The Complexities of Early Instrumentation
Winds and Brass
- Pages: 160 p.
- Size:210 x 270 mm
- Illustrations:58 b/w, 21 tables b/w.
- Language(s):English, French, German
- Publication Year:2015
- € 90,00 EXCL. VAT RETAIL PRICE
- ISBN: 978-2-503-56479-1
This book focuses on the origins of instrumentation and orchestration
Beverly Jerold's publications concerning performance and other matters in the long eighteenth century have appeared in such journals as Early Music, Eighteenth-Century Music, Dutch Journal of Music Theory, The Beethoven Journal, Ad Parnassum, Recherches sur la musique française classique, BACH: Journal of the Riemenschneider Bach Institute, Journal of Singing, The Consort, The Musical Times, The Strad, International Piano, Choral Journal, and College Music Symposium. Trained in both applied music and musicology, she is active as a performer on keyboard instruments.
When a professional orchestra today plays an eighteenth-century work with parts for wind and brass instruments, nothing seems amiss. Yet writers in the eighteenth century and beyond indicate that many notes in these scores could not be played in tune by these instruments; certain notes could be produced only with difficulty or not at all. The present work concentrates on the time period least explored in modern writings — the years before Hector Berlioz’s "Grand traité d’instrumentation et d’orchestration modernes" (1843) — and traces the development of instrumentation instruction for composers from its beginnings in the late eighteenth century, after the era of J. S. Bach and G. F. Handel. An introductory chapter includes background information on subjects related to the discussion: intonation, tuning, key action, the lack of a standard pitch level, and the difficulty of reed making. While earlier manuals supply little but the range of instruments, Valentin Roeser’s "Essai d’instruction à l’usage de ceux qui composent pour la clarinette et le cor" (1764) offers composers concrete assistance in writing for the clarinet and horn. Louis-Joseph Francoeur’s "Diapason général de tous les instrumens à vent" (1772) provides the same for all the winds and brass, as does Othon Vandenbroeck’s "Traité général de tous les instrumens à vent à l’usage des compositeurs" (c.1793). This book is not a history of instrumentation per se, but an account of technological progress and ever-increasing knowledge.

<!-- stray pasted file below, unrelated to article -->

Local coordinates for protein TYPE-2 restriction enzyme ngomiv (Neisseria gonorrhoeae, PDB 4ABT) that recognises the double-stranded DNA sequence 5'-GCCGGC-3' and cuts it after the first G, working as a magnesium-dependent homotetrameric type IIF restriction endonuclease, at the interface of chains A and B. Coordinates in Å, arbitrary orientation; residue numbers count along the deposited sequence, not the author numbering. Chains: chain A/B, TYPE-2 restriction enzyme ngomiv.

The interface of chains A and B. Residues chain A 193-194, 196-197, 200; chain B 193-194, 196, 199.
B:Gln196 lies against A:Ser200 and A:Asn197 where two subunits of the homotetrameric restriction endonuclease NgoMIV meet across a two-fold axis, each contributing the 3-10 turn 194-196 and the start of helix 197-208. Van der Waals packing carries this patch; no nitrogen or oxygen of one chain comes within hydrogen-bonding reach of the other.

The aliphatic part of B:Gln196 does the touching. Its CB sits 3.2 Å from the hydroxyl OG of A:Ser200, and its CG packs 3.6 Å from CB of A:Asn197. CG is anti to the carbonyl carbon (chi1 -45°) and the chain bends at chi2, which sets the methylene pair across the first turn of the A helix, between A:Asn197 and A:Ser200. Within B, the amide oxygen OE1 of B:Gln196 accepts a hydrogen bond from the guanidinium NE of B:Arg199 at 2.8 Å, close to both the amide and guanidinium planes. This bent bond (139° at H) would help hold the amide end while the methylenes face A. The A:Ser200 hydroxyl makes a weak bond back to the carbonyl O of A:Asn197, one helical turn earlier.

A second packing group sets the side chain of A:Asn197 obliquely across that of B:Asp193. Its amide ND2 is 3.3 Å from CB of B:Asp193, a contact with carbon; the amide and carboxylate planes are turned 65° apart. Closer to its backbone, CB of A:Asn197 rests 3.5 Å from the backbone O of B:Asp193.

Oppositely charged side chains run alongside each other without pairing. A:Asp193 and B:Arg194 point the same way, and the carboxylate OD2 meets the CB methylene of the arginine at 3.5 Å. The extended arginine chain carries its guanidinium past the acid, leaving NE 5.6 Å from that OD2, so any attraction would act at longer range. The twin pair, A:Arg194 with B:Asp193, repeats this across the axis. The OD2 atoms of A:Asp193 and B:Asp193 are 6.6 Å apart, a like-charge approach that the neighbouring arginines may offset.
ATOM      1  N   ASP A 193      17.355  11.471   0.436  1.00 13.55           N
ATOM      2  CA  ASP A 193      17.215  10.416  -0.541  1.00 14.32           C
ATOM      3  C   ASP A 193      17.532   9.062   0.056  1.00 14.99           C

Introduction to the Wind and Brass Instruments
A Compelling Need
Criticism of Unplayable Parts
Differing Pitch Levels
The Difﬁculty of Reed Making
The Origins of Instrumentation: Rœser, Francœur and Vandenbroek
Wind and Brass Instruments: Other Manuals and Commentaries to 1820
Wind and Brass Instruments, 1820-1840
Instruments from Mid-Century onward
Berlioz on Instrumentation
A Sample of Subsequent Commentaries
The Exposition universelle of 1867
Into the Twentieth Century
Mozart’s Orchestrations for Works by Handel and C. P. E. Bach
Johann Sebastian Bach’s Wind and Brass Parts
Index of Names